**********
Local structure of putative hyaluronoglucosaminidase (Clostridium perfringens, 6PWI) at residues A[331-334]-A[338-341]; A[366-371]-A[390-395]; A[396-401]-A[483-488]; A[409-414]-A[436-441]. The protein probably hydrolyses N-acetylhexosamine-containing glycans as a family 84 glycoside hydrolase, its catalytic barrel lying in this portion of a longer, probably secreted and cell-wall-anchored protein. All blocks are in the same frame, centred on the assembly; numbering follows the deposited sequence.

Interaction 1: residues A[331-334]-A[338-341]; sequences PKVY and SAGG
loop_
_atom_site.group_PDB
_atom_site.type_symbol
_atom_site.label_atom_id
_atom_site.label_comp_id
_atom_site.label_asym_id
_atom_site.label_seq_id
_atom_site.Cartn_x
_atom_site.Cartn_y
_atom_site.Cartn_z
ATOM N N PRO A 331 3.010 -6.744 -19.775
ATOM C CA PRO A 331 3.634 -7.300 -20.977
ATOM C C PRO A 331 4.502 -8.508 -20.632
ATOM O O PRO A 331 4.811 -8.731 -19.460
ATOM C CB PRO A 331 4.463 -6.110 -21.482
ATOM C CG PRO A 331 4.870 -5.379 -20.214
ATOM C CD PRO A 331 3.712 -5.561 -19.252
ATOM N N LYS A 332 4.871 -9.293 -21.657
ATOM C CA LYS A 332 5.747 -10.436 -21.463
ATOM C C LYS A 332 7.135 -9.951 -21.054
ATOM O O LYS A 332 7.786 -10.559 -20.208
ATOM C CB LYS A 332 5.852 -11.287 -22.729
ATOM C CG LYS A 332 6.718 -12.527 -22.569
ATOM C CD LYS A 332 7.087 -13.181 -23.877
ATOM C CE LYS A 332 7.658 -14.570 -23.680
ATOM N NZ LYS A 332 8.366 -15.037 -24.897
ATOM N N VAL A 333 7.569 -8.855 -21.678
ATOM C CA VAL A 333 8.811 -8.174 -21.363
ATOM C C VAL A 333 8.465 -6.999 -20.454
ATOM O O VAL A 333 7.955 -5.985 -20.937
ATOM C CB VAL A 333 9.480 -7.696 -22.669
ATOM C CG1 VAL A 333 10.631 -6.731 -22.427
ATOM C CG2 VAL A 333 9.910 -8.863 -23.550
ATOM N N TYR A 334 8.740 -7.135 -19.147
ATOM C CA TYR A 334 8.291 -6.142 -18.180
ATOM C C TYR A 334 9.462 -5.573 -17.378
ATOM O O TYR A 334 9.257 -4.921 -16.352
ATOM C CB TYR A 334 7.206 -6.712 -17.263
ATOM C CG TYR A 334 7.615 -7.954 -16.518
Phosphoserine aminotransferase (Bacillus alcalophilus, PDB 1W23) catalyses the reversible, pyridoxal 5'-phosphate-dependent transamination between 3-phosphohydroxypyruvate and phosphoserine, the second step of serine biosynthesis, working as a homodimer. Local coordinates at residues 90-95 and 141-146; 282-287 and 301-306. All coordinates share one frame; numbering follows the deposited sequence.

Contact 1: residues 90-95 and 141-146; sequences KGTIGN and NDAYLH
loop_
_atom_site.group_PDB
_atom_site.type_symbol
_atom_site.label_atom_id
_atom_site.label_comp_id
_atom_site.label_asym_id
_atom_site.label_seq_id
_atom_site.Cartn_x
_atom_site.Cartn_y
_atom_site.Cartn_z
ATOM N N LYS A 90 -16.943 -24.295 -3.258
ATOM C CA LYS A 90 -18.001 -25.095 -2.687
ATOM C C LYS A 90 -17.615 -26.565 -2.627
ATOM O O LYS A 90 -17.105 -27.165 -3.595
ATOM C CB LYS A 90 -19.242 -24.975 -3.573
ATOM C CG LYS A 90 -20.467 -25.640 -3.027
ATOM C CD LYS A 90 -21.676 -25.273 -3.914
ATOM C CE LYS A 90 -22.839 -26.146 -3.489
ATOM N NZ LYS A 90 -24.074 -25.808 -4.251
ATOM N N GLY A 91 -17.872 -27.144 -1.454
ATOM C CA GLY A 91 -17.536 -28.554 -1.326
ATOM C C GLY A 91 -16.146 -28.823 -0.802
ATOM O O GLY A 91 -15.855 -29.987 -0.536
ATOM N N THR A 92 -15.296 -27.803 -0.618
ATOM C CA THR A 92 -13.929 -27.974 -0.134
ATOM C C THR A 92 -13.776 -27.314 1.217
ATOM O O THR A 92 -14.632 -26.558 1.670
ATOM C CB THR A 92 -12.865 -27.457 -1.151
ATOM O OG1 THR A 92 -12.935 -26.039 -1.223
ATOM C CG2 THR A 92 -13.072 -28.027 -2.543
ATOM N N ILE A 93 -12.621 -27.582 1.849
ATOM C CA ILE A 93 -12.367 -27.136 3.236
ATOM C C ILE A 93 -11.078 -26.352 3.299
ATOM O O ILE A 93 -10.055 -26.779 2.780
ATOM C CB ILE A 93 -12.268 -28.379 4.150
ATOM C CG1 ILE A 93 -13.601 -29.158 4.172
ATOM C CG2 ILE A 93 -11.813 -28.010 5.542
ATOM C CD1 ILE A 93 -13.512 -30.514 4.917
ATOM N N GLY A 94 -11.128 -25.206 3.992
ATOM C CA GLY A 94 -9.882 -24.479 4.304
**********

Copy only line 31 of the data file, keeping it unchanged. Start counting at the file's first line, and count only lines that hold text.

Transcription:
ATOM C C VAL A 333 8.465 -6.999 -20.454